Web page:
The free Google Earth for iPhone app already had information specific to particular locations, including Panoramio pictures and Wikipedia articles, giving you an idea what those locations look like and offering more info about them. Now Google Earth for iPhone includes the "Places" layer, which is similar to the desktop version but specifically tailored to the iPhone's screen.
Stanford teaches a course on developing software for the iPhone and is making videos of the lectures and the course materials available for free. You can read more in an article on Yahoo News.
LivingSocial iPhone Apps is an interesting website and, as I understand it, Facebook application that lets you identify your favorite apps, organize them, share them with others — and that gives you recommendations based on your favorites. According to the website, you can link your LivingSocial iPhone Apps account to Facebook, MySpace, Bebo, HI5, and Orkut. Their software places your collection on your profile. They have, amazingly, 19 million users.
i.TV (pronounced eye-dot-TV) has over 2,600 reviews on iTunes so it's certainly gotten a lot of downloads. According to the website, this free app is a TV, movie, and DVD guide for the iPhone and iPod touch that helps you discover, share, and consume media. It gives you access to up-to-date, local TV and movie listings, as well as a catalog of over 100,000 DVD titles. i.TV users can write reviews, rate their favorite shows, and recommend shows to friends via an e-mail alert. You can also view movie trailers and television previews, purchase movie tickets, rent DVDs, manage your Netflix queue, and remotely record your favorite shows to a TiVo DVR.
The news media are reporting that Skype will indeed be released for the iPhone on Tuesday, March 31. An interesting article in the New York Times explains that you won't be able to use Skype via your data connection because AT&T is worried that callers will use Skype rather than their voice minutes, which are more profitable for the carriers. So Apple limits Skype and other IP telephony apps to Wi-Fi. PC World has a detailed overview, including screen shots.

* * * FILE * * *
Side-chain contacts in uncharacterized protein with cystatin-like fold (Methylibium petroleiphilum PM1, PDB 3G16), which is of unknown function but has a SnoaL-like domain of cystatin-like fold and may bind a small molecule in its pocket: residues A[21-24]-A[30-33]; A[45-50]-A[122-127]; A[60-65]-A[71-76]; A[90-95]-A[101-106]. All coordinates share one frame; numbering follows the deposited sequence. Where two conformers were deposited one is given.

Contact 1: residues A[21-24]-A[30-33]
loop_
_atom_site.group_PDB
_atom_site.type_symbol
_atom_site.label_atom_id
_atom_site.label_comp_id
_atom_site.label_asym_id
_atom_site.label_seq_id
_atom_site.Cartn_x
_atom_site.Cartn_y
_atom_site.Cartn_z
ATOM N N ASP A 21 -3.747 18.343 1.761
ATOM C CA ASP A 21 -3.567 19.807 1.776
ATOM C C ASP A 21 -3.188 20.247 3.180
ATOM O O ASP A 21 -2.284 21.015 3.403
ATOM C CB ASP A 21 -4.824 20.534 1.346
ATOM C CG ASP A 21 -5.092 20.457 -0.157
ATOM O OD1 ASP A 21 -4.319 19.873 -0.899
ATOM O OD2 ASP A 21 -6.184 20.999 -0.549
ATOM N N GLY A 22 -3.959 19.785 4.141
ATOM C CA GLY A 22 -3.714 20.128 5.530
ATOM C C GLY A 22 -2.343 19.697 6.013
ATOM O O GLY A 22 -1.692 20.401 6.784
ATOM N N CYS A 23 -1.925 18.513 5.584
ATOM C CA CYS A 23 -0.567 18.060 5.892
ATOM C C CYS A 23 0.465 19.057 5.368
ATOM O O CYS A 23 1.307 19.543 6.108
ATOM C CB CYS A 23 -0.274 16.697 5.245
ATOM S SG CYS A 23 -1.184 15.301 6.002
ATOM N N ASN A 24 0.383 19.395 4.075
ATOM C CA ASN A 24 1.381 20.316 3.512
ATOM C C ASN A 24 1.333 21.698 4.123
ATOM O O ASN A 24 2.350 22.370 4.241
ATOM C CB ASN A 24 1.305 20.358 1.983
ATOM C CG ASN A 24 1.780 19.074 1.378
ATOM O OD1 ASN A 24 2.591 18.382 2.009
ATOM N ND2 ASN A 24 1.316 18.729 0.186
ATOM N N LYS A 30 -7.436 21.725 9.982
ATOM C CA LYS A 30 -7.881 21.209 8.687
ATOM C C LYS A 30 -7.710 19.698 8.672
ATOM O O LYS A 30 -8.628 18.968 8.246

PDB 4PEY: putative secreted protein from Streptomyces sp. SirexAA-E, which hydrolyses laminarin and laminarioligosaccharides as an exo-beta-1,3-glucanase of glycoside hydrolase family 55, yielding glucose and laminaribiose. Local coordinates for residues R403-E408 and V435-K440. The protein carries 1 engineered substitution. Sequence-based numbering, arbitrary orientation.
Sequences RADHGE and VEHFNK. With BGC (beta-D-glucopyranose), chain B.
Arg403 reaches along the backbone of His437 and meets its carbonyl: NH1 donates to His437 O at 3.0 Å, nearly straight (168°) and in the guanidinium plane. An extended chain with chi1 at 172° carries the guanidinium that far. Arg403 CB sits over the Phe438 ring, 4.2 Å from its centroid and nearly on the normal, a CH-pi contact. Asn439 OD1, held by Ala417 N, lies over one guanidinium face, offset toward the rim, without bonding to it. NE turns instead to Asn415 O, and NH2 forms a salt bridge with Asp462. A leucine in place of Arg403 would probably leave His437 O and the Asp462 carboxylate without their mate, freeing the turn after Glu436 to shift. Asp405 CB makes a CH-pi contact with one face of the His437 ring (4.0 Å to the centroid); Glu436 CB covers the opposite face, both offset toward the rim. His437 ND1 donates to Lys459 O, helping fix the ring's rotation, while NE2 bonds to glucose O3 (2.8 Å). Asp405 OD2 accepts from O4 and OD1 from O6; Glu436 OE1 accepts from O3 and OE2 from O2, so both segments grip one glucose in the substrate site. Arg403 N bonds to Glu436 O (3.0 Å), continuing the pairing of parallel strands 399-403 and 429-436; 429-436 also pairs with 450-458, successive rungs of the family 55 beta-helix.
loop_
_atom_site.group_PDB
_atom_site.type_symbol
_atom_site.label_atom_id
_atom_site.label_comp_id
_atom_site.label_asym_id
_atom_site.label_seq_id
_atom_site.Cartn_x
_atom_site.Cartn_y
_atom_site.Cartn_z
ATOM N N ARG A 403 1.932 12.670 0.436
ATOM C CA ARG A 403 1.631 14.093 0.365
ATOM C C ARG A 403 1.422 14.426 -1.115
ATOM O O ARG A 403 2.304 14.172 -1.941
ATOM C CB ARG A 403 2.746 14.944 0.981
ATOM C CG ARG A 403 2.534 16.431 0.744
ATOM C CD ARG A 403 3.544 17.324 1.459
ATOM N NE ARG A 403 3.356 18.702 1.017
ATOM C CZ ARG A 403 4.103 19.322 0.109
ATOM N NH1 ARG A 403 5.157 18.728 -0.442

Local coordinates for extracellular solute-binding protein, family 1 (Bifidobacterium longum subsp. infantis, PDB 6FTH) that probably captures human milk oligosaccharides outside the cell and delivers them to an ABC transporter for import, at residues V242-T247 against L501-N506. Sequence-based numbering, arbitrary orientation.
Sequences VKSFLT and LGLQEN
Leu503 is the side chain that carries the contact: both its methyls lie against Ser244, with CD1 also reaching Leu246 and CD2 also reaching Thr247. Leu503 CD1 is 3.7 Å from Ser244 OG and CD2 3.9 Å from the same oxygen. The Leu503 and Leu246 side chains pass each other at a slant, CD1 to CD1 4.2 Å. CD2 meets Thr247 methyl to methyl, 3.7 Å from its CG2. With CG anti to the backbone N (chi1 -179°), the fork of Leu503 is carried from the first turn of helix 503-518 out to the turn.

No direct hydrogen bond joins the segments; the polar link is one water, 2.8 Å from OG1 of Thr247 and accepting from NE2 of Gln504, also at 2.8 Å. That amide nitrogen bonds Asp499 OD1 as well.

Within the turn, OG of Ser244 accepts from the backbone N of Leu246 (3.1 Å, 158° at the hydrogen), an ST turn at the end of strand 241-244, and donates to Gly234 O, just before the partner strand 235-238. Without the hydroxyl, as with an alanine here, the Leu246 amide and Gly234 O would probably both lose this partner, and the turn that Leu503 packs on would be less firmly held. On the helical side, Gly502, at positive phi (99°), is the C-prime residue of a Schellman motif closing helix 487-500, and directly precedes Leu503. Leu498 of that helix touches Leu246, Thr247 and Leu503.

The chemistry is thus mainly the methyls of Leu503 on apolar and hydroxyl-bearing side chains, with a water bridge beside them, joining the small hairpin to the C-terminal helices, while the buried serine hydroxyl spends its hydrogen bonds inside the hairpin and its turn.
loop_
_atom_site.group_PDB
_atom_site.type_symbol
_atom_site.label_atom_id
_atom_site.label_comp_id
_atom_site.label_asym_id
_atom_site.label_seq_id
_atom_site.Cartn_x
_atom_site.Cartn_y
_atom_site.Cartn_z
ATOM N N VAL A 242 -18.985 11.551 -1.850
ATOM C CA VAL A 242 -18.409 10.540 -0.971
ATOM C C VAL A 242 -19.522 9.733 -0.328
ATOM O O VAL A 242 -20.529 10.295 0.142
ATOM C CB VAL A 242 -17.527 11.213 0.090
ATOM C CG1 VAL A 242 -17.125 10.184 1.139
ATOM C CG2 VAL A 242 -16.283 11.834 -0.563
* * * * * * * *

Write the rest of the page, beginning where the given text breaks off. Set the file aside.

Using iTunes is key to putting content on your iPhone and iPod Touch. But sometimes topics such as syncing podcasts, creating playlists, and importing CDs into iTunes can be a bit daunting for the new user. The website WonderHowTo has 122 short videos explaining how to use iTunes. The one I watched about syncing music to your iPhone and moving songs manually was quite helpful.
CNet is reporting (read, passing along a rumor) that Skype is coming to the iPhone and iPod Touch -- possibly as early as next week. As you likely know, Skype is the most popular application for making free computer-to-computer calls. It also offers very low cost calling plans to regular phones. And it has great instant messaging and file-transfer features.
Walt Mossberg, a technology writer for the Wall Street Journal, recently wrote about his favorite iPhone apps. His picks include some that we've mentioned, such as Amazon's Kindle ebok reader (free) and Google Mobile (free). Others include his favorite Twitter app, Tweetie ($3,) and the official Facebook app (free).
Tethering has been high on the wish list of many iPhone users — that is, using your iPhone to connect your laptop to the Internet when you're not in the range of Wi-Fi. MacRumors is reporting that a developer who is testing iPhone 3.0 accidentally brought up the tethering preference pane and successfully used it.
CNBC has a great article listing some of David Pogue's favorite apps for saving money. They include Save Benjis ($1), an app for comparison shopping, iFare Finder ($3), which lets you find and order low-cost airfares, Amazon Mobile, a free service that lets you take a photo of a product with your phone and then sends back info such as where you can get it for the lowest price, and GasBuddy ($3), which finds the cheapest gas in your vicinity.